Finally, we consider whether Corn had apparent authority to bind the defendants to a contract with the plaintiffs. “Apparent authority is that semblance of authority which a principal, through his own acts or inadvertences, causes or allows third persons to believe his agent possesses․ Consequently, apparent authority is to be determined, not by the agent's own acts, but by the acts of the agent's principal․ The issue of apparent authority is one of fact to be determined based on two criteria․ First, it must appear from the principal's conduct that the principal held the agent out as possessing sufficient authority to embrace the act in question, or knowingly permitted [the agent] to act as having such authority․ Second, the party dealing with the agent must have, acting in good faith, reasonably believed, under all the circumstances, that the agent had the necessary authority to bind the principal to the agent's action․ Tomlinson v. Board of Education, 226 Conn. 704, 734-35, 629 A.2d 333 (1993).” (Internal quotation marks omitted.) Machado v. Statewide Grievance Committee, supra, 93 Conn.App. at 838-39 n. 8, 890 A.2d 622; see Gordon v. Tobias, supra, 262 Conn. at 850-51, 817 A.2d 683. Whether apparent authority exists is a question of fact, requiring the trier of fact to evaluate the parties' conduct in light of the attenuating circumstances. 111 Whitney Avenue, Inc. v. Commissioner of Mental Retardation, supra, 70 Conn.App. at 704, 802 A.2d 117. “Only in the clearest of circumstances, where no other conclusion could reasonably be reached, is the trier's determination of fact to be disturbed.” (Internal quotation marks omitted.) Id.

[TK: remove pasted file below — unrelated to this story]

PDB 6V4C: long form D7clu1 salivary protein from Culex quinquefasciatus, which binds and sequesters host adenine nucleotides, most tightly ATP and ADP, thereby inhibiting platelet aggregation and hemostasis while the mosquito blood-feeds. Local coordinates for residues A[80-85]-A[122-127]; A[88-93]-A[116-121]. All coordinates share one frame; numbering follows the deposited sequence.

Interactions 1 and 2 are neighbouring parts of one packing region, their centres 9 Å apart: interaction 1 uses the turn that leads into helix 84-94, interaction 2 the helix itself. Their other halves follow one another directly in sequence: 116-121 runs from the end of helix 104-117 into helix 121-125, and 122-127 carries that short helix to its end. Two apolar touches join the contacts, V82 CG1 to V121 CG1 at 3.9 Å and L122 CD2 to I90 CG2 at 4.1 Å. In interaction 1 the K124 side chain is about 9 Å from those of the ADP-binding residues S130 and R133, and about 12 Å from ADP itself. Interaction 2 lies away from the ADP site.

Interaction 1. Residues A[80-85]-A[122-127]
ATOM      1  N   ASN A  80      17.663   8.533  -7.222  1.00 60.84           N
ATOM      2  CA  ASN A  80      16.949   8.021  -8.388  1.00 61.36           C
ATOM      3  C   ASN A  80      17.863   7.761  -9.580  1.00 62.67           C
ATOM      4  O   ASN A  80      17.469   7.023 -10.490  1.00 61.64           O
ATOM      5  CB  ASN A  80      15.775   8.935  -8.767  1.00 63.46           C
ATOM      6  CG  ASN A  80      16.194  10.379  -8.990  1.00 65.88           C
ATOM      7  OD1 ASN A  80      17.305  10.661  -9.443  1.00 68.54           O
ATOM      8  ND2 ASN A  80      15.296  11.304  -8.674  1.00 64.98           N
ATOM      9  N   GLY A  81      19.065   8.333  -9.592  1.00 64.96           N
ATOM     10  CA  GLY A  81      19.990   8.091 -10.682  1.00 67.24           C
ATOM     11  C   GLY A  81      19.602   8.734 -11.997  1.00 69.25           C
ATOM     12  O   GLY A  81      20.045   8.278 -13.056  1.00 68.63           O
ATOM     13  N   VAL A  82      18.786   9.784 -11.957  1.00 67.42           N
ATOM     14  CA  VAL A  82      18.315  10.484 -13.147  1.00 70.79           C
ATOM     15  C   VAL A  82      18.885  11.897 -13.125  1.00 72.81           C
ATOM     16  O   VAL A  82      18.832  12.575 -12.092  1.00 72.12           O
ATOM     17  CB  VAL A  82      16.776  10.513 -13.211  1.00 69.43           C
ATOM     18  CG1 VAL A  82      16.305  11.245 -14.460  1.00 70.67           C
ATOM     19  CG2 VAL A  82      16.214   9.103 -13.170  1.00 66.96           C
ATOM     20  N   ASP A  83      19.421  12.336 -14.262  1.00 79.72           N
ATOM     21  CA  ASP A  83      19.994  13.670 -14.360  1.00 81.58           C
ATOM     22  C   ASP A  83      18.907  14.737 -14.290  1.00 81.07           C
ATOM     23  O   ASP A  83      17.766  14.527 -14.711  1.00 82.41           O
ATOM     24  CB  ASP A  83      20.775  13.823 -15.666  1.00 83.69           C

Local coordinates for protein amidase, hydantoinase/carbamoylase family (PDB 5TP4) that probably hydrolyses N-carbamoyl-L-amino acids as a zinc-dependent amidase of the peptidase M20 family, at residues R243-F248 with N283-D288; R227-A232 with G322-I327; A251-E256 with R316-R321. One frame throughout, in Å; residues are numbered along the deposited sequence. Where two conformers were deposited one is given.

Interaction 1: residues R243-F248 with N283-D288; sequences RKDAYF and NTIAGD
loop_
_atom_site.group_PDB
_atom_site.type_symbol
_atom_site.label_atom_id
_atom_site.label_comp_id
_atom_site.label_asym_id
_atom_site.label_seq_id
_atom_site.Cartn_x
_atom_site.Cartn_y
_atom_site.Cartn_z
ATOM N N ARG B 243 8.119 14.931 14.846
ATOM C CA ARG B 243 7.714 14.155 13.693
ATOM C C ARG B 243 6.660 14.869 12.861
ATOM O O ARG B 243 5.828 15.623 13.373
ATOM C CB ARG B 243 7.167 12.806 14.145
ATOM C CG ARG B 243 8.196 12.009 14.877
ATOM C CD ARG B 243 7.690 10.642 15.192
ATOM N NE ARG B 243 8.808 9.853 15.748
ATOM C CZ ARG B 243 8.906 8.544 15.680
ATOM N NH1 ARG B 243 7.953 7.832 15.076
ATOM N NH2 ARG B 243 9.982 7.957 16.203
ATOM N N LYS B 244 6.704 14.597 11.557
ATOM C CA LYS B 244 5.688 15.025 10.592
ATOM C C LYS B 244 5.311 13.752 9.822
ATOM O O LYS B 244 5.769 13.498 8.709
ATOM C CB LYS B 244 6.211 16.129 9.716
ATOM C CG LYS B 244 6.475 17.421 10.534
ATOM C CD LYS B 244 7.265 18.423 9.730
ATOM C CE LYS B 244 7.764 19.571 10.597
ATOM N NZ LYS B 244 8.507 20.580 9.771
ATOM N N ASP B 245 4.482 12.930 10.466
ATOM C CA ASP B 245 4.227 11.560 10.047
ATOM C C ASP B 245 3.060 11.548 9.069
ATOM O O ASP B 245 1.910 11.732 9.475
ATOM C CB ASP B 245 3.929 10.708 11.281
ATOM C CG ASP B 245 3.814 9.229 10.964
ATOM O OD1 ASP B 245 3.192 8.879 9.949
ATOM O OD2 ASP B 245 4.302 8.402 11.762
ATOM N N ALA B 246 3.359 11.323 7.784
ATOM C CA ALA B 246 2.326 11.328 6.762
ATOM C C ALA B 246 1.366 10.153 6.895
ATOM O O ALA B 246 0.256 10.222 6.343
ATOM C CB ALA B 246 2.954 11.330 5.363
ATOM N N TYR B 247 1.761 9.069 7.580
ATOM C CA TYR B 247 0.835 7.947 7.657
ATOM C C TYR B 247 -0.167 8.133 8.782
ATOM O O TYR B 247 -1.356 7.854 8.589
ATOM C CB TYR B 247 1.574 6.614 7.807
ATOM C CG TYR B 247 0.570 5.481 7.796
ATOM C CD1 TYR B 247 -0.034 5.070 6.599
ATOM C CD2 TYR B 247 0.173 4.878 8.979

Jeffrey LeBlanc testified that Corn was the real estate agent who first spoke with him regarding the sale of his property at a meeting held by the defendants. He testified that on May 12, 2005, he told Corn that she could bring the contract to him but that he intended on further negotiating the purchase price. He stated that Arganese already had signed the contract. Jeffrey LeBlanc testified that after he and Corn negotiated a higher sale price, Corn “told me she [did not] have the authority to change the price, so that's when [Arganese] came into place․ And he gave the authority to change the price issue.” Jeffrey LeBlanc testified that he remembered hearing Arganese's voice on the other end of the telephone during Corn's telephone call and remembered when Arganese agreed on the change in price “because that was one of the reasons why we had to have him on the phone, so we all agreed on what the new price would be.” He testified that, following the telephone call, Corn reported that Arganese had agreed to the price change and that Corn was authorized to make that change. He also testified that he did not hear discussion between Corn and Arganese regarding the changes to the closing date, even though the changes were made prior to Corn's telephone call to Arganese.
Jeffrey LeBlanc also testified that on May 12, 2005, he signed Corn's dual agency agreement. He stated that Corn had explained that he needed to sign the agreement because she was working for both parties to the contract.